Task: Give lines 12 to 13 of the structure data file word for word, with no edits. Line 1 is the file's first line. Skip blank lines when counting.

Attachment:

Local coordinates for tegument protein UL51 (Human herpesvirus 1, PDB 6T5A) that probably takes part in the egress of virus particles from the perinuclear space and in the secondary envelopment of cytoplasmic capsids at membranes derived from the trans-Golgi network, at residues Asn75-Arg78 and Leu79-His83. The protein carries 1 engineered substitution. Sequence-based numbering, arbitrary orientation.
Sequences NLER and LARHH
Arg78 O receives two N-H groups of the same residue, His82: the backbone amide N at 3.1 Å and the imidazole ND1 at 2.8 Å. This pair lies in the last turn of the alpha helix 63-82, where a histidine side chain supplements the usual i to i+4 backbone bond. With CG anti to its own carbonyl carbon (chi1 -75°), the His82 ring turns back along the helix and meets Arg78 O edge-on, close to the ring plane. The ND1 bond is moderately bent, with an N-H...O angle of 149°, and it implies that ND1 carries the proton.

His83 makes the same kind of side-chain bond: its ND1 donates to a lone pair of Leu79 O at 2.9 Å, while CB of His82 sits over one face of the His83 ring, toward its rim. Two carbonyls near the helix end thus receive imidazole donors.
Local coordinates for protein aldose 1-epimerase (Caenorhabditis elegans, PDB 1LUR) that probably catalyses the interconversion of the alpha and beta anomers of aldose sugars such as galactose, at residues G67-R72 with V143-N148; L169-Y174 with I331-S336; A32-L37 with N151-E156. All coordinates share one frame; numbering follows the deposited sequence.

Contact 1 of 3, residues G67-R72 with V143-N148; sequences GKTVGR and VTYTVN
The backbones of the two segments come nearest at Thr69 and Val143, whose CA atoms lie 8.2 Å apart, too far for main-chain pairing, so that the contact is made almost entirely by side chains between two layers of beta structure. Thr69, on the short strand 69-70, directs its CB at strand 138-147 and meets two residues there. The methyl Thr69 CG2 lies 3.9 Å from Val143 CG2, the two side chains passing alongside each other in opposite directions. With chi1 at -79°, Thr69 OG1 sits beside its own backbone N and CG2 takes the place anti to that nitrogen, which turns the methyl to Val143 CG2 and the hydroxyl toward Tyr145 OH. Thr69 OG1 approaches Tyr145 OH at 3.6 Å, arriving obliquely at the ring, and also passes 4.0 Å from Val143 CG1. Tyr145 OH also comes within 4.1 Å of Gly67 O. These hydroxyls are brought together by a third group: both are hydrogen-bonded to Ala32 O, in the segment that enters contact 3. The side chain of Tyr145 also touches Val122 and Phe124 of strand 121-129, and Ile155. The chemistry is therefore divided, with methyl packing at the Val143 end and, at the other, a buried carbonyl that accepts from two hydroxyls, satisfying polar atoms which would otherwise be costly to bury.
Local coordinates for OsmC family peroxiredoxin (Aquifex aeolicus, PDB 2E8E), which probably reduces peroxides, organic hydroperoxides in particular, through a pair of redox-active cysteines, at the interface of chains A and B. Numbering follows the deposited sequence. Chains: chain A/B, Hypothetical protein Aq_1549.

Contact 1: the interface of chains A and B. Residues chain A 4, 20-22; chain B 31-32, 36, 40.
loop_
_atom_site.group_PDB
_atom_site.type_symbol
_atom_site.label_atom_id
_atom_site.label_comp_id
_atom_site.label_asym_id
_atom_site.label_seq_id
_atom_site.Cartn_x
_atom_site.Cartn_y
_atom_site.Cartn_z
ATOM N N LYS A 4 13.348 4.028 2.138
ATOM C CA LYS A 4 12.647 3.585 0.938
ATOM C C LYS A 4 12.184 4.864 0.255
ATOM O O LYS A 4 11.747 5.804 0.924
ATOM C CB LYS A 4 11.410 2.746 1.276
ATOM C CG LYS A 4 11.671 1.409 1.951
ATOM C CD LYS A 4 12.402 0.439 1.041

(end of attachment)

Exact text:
_atom_site.type_symbol
_atom_site.label_atom_id